finally gave out.  My thoughts turned from the
patient’s plight to a more inward stance: I don’t
deserve this.  That single thought amplified until the
hungry patient in front of me no longer existed.  I
don’t deserve this.  I knew it wasn’t personal because
he would have screamed at anyone who happened to stand
in my place.  But at the same time it was personal
because it happened to be me.

I didn’t say much and walked out, feeling shaky.  More
disturbing thoughts snaked their way into my
consciousness and wouldn’t let go.  No, I wasn’t sorry
anymore.  No, I didn’t really care what happened to
him.  And then probably the worst thought I’ve ever had
in my life: in that moment, I didn’t really care if he
lived or died.

With that realization, I found a bathroom to cry in for
about half an hour while I ignored the page from my
resident inviting me to get lunch.

Within an hour, my limbic brain had yielded to my
cortex and I was able to analyze what had happened.
Ironically, it was the analysis rather than my raw
emotion that brought back empathy.  I reread the
patient’s notes, talked to his son, and felt as though
I had a better grasp on the reasons behind his intense
anger.

Within a few hours, the patient was transferred to the
ICU.  (Thankfully, the turn of events was unrelated to
the care I did or did not give him.)  Half of me felt
sorry but the other half still felt relieved that I
would not have to see him again.

During our psychiatry rotation, we had had a lecture on
how to think about “difficult” patients.  We were
encouraged to think about the feelings of helplessness,
uncertainty, anxiety, and fear patients felt, in
addition to the destructive medical processes impairing
their minds and bodies.  We were told never to forget
that context when we dealt with someone whose behavior
didn’t conform to our expectations of how a “good”
patient should act.  It was a very valuable lecture,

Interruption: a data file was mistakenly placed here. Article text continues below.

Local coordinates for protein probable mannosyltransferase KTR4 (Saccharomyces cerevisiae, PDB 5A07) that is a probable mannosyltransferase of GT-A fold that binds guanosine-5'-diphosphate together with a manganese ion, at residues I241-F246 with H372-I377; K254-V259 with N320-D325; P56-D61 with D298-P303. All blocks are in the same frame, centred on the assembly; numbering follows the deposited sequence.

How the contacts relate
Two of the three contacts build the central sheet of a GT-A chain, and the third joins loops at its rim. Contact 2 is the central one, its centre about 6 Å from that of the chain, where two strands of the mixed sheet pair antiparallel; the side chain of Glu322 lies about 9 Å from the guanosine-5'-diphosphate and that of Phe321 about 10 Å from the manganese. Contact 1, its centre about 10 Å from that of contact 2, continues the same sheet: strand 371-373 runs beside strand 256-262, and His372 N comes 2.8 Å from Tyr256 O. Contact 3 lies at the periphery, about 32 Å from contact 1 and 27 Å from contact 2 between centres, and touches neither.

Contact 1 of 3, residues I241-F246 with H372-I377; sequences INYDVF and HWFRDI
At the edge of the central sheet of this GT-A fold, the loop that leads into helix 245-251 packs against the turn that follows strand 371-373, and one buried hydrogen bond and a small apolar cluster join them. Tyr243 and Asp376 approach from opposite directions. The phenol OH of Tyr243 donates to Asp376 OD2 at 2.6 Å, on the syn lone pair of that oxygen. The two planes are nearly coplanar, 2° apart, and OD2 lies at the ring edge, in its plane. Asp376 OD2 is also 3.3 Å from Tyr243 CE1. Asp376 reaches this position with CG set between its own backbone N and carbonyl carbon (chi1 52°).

and I sat in the safety of our conference room
absorbing it.

On the floor, feeling vulnerable and alone, feeling
attacked and helpless, I lost sight of that lecture.  I
was feeling the same things my patient most likely
felt, yet to a fraction of an extent.  Although I
didn’t verbally abuse anyone the way he did, my
internal verbalizations were probably just as abusive.
Destruction need not be loud and it need not be an
action.  Perhaps it begins with a thought,  one that
snakes into your consciousness and amplifies.  Perhaps
it ends in inaction, with you walking out of the room
too early.

On the first episode of Scrubs, one of J.D.’s first
patients passes away suddenly from a pulmonary
embolism.  He narrates.  ”I’ll never forget that
moment.  The way he looked exactly the same only
completely different.  The shame that all I could think
about was how hard this was for me.”  Seven months
after I have started this thing called hospital
medicine, I have finally felt that shame.

Before I wrote this post, I checked on that patient’s
status.  He had recently passed away.  I hadn’t known.
It hadn’t been an expected event.

I wonder if I had known how close he was to death if my
thoughts of him would have changed in that moment when
our lives intersected.

I also know that the answer shouldn’t matter.

Here’s to the start of being the bad guy with good
intentions.  Here’s to the start of trying harder, of
keeping those good intentions during the most difficult
moments–those when no one else believes you have them.

___________________________________________

Portside aims to provide material of interest to people
on the left that will help them to interpret the world
and to change it.